Future Proofing Yourself in a World of AI

I recently had the genuine privilege of giving a talk to a range of creative industry students at UAL (University of the Arts London) on the subject of Artificial Intelligence, and whether it’s likely to put an end to a lot of promising creative careers before they even get started.

A while ago, Elon Musk said that “Generative AI is the most powerful tool for creativity that has ever been created. It has the potential to unleash a new era of human innovation.” In some ways that is absolutely true. But personally, whilst I am incredibly excited about the opportunity that it gives us, and believe that Midjourney and Chat GPT can take you “from zero to beautiful in the blink of an eye”, having that sort of ‘cheat code’ available to young designers and creatives isn’t an entirely good thing.

Why is that? Because, across the entire spectrum of the creative industry, neither imagery nor writing can ever be the complete answer, if they aren’t supported by the right strategic thinking, unique point of view and creative intuition; two things that are far beyond AI at the time of writing.

Taking the ‘cheat code in gaming’ analogy a little further, while Midjourney, ChatGPT and a host of other AI options can get you past the early, easy levels of the creative process, straight to something that may look or sound convincing, this is only one dimension of what we do and what any project needs. Worse, using AI as a cheat code means that you will have bypassed all of the entry level learning experiences you are going to need when you reach the higher levels of the game/your career.

My background is as a designer and animator. I love any new tool which can help me achieve a creative vision. However, I’ve always been of the opinion that the tool should never design the artist. As anyone who’s tried using AI image generation or animation software will tell you, it rarely produces exactly what you want it to. It will create something that looks great. But not necessarily the thing that you were originally after. By sitting back and letting AI dictate what the vision is, we side-line our own instincts and experiences. Often experiences that have been hard learnt. I’m a big fan of the Mark Twain quote, “Good decisions come from experience. And experience comes from making bad decisions.”

All I can tell for sure is that some things, I believe, are beyond AI, certainly for the foreseeable future. In the creative industries at least, the ability to “zig while others zag” is something only humans can currently do, based on a strange mixture of intuition and experience.

Many of our clients are ‘change makers’ in fields such as life sciences, fintech and sustainability. Our job is to help them future-proof their businesses by embracing positive change. Life sciences in particular is an area in which AI offers incredible possibilities, with some scientists hoping it will help to enable 25 years’ worth of medical breakthroughs in the next five years alone. That’s an incredibly exciting prospect, for all of us.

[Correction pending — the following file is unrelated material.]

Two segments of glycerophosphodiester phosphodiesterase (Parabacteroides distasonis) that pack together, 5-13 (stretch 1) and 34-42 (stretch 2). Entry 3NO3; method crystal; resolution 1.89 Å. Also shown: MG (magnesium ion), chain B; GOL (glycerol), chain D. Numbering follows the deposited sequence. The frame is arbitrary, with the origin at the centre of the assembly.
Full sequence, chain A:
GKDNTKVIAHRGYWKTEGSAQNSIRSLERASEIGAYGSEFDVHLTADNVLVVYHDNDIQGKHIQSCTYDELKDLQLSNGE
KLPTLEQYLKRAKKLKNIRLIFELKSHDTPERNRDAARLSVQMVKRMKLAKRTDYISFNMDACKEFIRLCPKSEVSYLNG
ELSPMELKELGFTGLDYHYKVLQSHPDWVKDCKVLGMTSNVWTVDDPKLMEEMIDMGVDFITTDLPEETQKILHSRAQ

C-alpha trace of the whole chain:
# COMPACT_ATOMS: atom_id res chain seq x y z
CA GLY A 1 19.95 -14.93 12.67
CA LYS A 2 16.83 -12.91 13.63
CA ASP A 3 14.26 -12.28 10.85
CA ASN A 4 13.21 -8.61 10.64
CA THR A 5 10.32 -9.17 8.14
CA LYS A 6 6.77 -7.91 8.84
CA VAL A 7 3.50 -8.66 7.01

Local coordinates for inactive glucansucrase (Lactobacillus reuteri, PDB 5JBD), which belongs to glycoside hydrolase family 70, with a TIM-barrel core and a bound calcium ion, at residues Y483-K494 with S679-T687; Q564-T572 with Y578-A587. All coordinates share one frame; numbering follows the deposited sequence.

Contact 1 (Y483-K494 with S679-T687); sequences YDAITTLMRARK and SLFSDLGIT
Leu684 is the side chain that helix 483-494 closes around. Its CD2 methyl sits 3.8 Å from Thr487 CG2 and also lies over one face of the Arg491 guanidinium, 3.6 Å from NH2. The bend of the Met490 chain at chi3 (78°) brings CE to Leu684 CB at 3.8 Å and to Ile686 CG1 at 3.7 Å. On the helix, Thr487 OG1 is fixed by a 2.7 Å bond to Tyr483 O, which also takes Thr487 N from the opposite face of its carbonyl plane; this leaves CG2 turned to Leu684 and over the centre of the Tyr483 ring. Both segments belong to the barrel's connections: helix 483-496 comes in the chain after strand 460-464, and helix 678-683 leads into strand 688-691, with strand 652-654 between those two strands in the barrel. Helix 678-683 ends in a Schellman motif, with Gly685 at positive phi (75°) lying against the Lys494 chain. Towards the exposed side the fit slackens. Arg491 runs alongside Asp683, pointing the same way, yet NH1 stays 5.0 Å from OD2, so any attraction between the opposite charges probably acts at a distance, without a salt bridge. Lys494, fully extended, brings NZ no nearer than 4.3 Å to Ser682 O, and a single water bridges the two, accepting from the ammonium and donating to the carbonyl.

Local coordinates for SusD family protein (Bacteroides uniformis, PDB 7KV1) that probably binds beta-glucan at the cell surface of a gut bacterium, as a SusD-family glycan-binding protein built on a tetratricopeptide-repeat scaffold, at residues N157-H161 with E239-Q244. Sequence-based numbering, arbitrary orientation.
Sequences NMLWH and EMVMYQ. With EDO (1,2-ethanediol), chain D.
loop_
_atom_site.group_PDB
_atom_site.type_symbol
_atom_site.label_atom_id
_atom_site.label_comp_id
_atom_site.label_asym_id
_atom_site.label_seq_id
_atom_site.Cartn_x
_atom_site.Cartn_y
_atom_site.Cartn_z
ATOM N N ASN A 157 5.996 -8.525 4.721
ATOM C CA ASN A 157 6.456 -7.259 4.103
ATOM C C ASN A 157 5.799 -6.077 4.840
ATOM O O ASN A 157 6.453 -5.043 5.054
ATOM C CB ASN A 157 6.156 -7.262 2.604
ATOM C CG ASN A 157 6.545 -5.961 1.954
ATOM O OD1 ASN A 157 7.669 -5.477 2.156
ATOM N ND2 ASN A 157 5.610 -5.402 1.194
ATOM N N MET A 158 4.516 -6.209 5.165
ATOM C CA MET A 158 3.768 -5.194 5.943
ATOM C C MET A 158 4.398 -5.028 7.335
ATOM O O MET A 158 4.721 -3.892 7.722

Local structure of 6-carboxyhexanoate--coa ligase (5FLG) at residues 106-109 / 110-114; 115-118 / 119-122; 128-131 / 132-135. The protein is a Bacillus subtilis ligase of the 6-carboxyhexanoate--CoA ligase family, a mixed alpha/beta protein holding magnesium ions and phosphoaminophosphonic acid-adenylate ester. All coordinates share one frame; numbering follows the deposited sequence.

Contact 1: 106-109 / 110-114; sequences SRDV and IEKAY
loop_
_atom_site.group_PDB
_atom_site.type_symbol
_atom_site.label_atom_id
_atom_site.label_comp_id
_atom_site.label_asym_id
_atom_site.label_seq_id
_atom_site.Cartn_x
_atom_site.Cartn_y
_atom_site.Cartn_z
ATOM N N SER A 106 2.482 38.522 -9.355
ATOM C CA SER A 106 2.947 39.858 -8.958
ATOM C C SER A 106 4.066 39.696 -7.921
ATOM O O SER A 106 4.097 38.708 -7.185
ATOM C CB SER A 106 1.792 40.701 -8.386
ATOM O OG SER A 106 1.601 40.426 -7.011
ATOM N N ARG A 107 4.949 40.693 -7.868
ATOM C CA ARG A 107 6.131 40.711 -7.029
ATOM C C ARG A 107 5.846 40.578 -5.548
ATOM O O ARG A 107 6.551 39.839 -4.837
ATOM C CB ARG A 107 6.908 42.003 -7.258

The key is having the best minds in the field, working with the best tools available. The tools on their own are not enough. People often highlight Jarvis from the Iron Man movies as the destination for where AI is heading: the perfect digital assistant that is able to turbocharge and bring any vision to life. In Tony Stark’s case, that means making the Iron Man suit. But when asked “Take that (suit) off and what are you?” He responds with “Genius, billionaire, playboy, philanthropist.” Sure, it’s a little arrogant, but he makes a valid point. Artificial Intelligence, as it currently stands, without the right guidance won’t produce something great.

In the design industry, we don’t make art. “Art”, by its nature, is subjective. What one person thinks is priceless, another person may think is rubbish. But “Design” is objective. Whether it is good or not is measurable. Often, we measure design by blunt metrics such as likes, views or ROI. All of which are usually the result of many factors, of which design is only one. But the greyer areas are the ones that fascinate me. Design is usually the aesthetic result of strategy, problem-solving and creative ideation. Does it look good? Sure, that’s one thing to consider. Does it fulfil the brief? Does it resonate with the target market? Is it something that sparks a reaction? A change? Does it open our eyes to a new concept, or adjust the way we think about a subject?

AI is an incredible tool in so many different ways, but the way it has been designed is to aggregate the knowledge of all humankind: in effect, taking anything and everything that everyone else has ever posted online and then feeding that back to us. It is up to you to use that information to help give oxygen to your voice. To help you present your own personal view in a way that resonates with others. Creative greatness doesn’t come from taking everyone else’s views and blending them together to sound convincing, and it doesn’t come from just making something look nice. It comes from taking your personal experiences and your personal thoughts and combining them with the right tools to make something completely unique.

Follow your heart, follow your gut, use the right tools, but create what you are passionate about because that is where longevity comes from in what we do, and that survives technological change of all forms.

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